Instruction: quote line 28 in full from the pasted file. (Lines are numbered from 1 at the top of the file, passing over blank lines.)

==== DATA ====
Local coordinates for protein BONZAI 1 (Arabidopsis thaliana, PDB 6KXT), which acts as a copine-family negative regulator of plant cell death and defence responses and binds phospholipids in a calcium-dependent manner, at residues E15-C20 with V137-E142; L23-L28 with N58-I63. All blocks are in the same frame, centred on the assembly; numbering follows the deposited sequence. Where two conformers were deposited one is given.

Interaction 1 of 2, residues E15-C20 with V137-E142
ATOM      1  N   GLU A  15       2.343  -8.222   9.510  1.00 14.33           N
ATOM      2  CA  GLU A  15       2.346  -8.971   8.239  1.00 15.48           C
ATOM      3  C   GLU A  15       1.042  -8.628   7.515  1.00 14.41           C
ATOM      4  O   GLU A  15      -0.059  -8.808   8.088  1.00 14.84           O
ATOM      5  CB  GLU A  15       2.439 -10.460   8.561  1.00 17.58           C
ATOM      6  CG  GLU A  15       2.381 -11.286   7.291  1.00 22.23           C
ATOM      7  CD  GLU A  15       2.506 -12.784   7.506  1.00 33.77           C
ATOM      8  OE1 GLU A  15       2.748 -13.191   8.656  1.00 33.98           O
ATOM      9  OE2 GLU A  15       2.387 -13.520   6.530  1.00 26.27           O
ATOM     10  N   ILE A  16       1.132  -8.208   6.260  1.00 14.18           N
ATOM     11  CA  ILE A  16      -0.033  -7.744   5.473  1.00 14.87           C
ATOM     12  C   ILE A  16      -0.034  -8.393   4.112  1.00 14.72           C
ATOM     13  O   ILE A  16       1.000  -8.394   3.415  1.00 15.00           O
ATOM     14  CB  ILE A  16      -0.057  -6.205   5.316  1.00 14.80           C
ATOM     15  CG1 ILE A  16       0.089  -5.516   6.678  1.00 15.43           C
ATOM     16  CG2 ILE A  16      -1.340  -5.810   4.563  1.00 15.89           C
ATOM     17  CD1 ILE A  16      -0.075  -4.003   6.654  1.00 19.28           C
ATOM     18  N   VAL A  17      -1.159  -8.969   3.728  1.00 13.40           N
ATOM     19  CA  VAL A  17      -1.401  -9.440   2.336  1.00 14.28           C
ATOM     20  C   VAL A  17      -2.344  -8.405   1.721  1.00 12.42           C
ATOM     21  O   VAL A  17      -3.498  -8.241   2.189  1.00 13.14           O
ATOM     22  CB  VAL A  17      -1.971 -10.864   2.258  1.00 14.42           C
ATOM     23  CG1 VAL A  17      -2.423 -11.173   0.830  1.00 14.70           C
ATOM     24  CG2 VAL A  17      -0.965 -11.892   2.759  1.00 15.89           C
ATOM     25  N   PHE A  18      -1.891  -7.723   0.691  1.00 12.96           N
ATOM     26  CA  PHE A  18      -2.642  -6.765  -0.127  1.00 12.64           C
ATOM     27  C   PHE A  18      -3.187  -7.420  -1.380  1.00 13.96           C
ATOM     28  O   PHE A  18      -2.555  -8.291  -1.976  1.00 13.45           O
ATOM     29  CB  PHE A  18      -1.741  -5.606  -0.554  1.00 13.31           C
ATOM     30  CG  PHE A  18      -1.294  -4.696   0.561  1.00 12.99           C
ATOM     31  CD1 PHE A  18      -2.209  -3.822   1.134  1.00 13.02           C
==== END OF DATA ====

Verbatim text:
ATOM     26  CA  PHE A  18      -2.642  -6.765  -0.127  1.00 12.64           C